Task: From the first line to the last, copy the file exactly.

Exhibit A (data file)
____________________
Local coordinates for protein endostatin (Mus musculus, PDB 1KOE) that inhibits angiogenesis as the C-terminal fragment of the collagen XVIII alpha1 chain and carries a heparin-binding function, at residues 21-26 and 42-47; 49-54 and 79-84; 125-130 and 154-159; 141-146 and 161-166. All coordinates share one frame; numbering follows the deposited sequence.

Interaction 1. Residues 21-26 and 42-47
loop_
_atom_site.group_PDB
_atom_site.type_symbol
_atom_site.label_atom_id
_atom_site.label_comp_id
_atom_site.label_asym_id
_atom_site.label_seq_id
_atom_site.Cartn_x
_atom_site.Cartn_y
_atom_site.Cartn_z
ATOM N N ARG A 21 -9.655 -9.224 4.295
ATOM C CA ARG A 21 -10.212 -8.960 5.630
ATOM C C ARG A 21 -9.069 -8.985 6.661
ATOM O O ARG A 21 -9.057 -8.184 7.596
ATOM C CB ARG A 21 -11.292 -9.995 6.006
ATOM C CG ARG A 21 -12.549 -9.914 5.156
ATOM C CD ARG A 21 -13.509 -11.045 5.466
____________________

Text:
Local coordinates for protein endostatin (Mus musculus, PDB 1KOE) that inhibits angiogenesis as the C-terminal fragment of the collagen XVIII alpha1 chain and carries a heparin-binding function, at residues 21-26 and 42-47; 49-54 and 79-84; 125-130 and 154-159; 141-146 and 161-166. All coordinates share one frame; numbering follows the deposited sequence.

Interaction 1. Residues 21-26 and 42-47
loop_
_atom_site.group_PDB
_atom_site.type_symbol
_atom_site.label_atom_id
_atom_site.label_comp_id
_atom_site.label_asym_id
_atom_site.label_seq_id
_atom_site.Cartn_x
_atom_site.Cartn_y
_atom_site.Cartn_z
ATOM N N ARG A 21 -9.655 -9.224 4.295
ATOM C CA ARG A 21 -10.212 -8.960 5.630
ATOM C C ARG A 21 -9.069 -8.985 6.661
ATOM O O ARG A 21 -9.057 -8.184 7.596
ATOM C CB ARG A 21 -11.292 -9.995 6.006
ATOM C CG ARG A 21 -12.549 -9.914 5.156
ATOM C CD ARG A 21 -13.509 -11.045 5.466